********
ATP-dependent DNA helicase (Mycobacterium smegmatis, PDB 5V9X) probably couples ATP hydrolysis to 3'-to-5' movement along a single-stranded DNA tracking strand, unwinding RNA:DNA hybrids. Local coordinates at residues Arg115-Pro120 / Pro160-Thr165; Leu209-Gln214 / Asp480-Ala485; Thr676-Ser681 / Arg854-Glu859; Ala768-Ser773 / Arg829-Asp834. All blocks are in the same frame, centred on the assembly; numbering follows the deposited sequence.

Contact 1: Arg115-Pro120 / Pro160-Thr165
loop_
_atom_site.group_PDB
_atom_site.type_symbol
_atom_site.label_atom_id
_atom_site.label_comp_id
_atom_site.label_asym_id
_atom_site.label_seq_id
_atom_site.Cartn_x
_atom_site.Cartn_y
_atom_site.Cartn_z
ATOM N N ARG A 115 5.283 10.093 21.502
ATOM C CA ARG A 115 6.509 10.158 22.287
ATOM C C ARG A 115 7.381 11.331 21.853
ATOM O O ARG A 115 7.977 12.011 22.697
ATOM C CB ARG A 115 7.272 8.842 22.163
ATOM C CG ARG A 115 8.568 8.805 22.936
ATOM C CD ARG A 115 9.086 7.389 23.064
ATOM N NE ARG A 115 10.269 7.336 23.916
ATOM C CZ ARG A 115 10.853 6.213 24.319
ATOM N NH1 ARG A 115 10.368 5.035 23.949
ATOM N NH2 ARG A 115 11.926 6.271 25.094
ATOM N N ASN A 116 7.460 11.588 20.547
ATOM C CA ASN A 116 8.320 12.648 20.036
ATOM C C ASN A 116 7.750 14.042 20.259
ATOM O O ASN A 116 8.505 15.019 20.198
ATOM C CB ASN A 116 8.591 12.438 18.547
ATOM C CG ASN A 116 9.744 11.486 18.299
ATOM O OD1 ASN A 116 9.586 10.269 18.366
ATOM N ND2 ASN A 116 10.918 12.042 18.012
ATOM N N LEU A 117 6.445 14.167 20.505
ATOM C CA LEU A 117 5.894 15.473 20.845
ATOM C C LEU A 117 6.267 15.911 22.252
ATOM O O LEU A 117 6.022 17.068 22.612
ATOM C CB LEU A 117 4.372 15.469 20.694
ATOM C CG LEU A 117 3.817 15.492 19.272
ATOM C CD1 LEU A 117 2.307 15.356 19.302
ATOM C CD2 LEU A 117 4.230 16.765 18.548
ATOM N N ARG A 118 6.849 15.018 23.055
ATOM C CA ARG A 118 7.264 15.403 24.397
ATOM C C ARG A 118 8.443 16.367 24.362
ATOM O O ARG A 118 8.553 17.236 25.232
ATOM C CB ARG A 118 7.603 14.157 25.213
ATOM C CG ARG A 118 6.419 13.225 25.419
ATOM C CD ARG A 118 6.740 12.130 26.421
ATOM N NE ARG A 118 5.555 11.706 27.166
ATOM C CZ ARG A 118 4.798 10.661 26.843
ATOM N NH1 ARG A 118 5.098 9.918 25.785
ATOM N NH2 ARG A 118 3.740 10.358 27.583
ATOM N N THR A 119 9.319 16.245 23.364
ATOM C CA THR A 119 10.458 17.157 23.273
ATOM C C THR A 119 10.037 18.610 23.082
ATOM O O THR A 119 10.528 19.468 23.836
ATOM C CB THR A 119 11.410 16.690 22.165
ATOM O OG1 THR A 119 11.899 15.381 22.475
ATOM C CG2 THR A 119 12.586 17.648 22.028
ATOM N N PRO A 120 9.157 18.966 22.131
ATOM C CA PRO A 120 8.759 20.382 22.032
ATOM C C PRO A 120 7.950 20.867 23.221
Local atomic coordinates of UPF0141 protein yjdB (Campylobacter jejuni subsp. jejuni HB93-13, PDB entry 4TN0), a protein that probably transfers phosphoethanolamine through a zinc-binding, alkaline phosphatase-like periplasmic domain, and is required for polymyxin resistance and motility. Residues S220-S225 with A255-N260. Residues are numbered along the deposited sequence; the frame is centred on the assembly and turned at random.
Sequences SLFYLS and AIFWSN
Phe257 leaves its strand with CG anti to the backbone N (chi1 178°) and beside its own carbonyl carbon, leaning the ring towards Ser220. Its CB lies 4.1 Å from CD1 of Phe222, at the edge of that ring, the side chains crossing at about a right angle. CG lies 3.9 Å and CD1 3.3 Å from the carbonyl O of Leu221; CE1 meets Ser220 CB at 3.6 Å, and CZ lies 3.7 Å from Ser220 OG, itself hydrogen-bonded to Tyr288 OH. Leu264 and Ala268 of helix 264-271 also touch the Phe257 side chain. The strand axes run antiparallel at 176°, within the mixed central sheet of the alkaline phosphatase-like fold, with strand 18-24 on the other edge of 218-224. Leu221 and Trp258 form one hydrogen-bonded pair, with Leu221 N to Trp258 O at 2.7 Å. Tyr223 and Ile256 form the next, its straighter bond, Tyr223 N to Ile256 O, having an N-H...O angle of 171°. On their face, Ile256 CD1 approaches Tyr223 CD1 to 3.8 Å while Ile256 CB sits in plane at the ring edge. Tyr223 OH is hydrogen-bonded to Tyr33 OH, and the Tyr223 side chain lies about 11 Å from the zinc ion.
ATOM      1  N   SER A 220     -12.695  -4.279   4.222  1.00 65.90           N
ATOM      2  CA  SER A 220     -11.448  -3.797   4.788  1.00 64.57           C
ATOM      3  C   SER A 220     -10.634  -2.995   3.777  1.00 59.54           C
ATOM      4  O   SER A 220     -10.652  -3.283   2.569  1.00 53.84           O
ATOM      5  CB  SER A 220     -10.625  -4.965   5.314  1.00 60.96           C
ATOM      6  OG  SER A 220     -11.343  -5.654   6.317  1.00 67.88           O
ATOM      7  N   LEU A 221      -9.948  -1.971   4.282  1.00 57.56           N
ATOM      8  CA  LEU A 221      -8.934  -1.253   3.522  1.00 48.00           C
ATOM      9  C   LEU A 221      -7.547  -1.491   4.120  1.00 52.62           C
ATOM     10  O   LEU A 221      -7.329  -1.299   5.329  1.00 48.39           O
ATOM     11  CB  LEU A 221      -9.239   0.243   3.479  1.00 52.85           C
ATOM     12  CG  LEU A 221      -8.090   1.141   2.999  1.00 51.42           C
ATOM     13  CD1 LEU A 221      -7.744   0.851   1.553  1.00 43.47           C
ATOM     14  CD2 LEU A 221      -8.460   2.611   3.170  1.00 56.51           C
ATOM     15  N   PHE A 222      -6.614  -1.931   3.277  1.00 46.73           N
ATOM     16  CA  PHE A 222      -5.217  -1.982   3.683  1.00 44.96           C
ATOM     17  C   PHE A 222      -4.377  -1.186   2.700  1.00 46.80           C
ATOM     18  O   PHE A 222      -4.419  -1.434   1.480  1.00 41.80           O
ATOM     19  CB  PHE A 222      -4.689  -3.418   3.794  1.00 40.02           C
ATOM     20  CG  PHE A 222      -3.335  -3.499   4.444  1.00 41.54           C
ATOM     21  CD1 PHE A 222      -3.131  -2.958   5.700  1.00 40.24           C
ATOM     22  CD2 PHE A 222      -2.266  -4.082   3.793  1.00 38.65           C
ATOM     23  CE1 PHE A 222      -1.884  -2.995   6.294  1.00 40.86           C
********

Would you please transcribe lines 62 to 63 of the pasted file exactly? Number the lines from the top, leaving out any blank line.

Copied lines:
Sequences SLFYLS and AIFWSN
Phe257 leaves its strand with CG anti to the backbone N (chi1 178°) and beside its own carbonyl carbon, leaning the ring towards Ser220. Its CB lies 4.1 Å from CD1 of Phe222, at the edge of that ring, the side chains crossing at about a right angle. CG lies 3.9 Å and CD1 3.3 Å from the carbonyl O of Leu221; CE1 meets Ser220 CB at 3.6 Å, and CZ lies 3.7 Å from Ser220 OG, itself hydrogen-bonded to Tyr288 OH. Leu264 and Ala268 of helix 264-271 also touch the Phe257 side chain. The strand axes run antiparallel at 176°, within the mixed central sheet of the alkaline phosphatase-like fold, with strand 18-24 on the other edge of 218-224. Leu221 and Trp258 form one hydrogen-bonded pair, with Leu221 N to Trp258 O at 2.7 Å. Tyr223 and Ile256 form the next, its straighter bond, Tyr223 N to Ile256 O, having an N-H...O angle of 171°. On their face, Ile256 CD1 approaches Tyr223 CD1 to 3.8 Å while Ile256 CB sits in plane at the ring edge. Tyr223 OH is hydrogen-bonded to Tyr33 OH, and the Tyr223 side chain lies about 11 Å from the zinc ion.